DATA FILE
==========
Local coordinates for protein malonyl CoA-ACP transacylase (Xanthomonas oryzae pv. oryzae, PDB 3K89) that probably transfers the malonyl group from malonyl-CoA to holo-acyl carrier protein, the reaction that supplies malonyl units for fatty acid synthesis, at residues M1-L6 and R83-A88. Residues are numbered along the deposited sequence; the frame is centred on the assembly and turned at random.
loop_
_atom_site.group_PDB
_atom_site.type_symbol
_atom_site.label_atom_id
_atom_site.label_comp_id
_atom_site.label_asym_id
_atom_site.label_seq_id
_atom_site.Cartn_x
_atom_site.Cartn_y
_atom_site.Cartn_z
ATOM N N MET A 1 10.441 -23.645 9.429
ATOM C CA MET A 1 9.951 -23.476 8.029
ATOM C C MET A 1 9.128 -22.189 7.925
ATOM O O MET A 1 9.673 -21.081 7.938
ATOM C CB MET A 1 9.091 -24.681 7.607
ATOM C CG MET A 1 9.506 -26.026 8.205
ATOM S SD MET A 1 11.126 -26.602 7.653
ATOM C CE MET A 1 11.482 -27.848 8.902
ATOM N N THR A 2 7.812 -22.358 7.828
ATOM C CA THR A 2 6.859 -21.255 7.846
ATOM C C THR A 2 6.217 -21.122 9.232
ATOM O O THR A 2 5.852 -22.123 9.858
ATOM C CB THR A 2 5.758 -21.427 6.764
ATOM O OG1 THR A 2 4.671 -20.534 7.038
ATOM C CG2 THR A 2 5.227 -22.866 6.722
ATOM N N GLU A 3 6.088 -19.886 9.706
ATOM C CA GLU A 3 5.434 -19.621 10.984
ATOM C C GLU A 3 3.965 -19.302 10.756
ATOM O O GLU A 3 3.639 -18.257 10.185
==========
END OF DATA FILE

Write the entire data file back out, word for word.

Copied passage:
Local coordinates for protein malonyl CoA-ACP transacylase (Xanthomonas oryzae pv. oryzae, PDB 3K89) that probably transfers the malonyl group from malonyl-CoA to holo-acyl carrier protein, the reaction that supplies malonyl units for fatty acid synthesis, at residues M1-L6 and R83-A88. Residues are numbered along the deposited sequence; the frame is centred on the assembly and turned at random.
loop_
_atom_site.group_PDB
_atom_site.type_symbol
_atom_site.label_atom_id
_atom_site.label_comp_id
_atom_site.label_asym_id
_atom_site.label_seq_id
_atom_site.Cartn_x
_atom_site.Cartn_y
_atom_site.Cartn_z
ATOM N N MET A 1 10.441 -23.645 9.429
ATOM C CA MET A 1 9.951 -23.476 8.029
ATOM C C MET A 1 9.128 -22.189 7.925
ATOM O O MET A 1 9.673 -21.081 7.938
ATOM C CB MET A 1 9.091 -24.681 7.607
ATOM C CG MET A 1 9.506 -26.026 8.205
ATOM S SD MET A 1 11.126 -26.602 7.653
ATOM C CE MET A 1 11.482 -27.848 8.902
ATOM N N THR A 2 7.812 -22.358 7.828
ATOM C CA THR A 2 6.859 -21.255 7.846
ATOM C C THR A 2 6.217 -21.122 9.232
ATOM O O THR A 2 5.852 -22.123 9.858
ATOM C CB THR A 2 5.758 -21.427 6.764
ATOM O OG1 THR A 2 4.671 -20.534 7.038
ATOM C CG2 THR A 2 5.227 -22.866 6.722
ATOM N N GLU A 3 6.088 -19.886 9.706
ATOM C CA GLU A 3 5.434 -19.621 10.984
ATOM C C GLU A 3 3.965 -19.302 10.756
ATOM O O GLU A 3 3.639 -18.257 10.185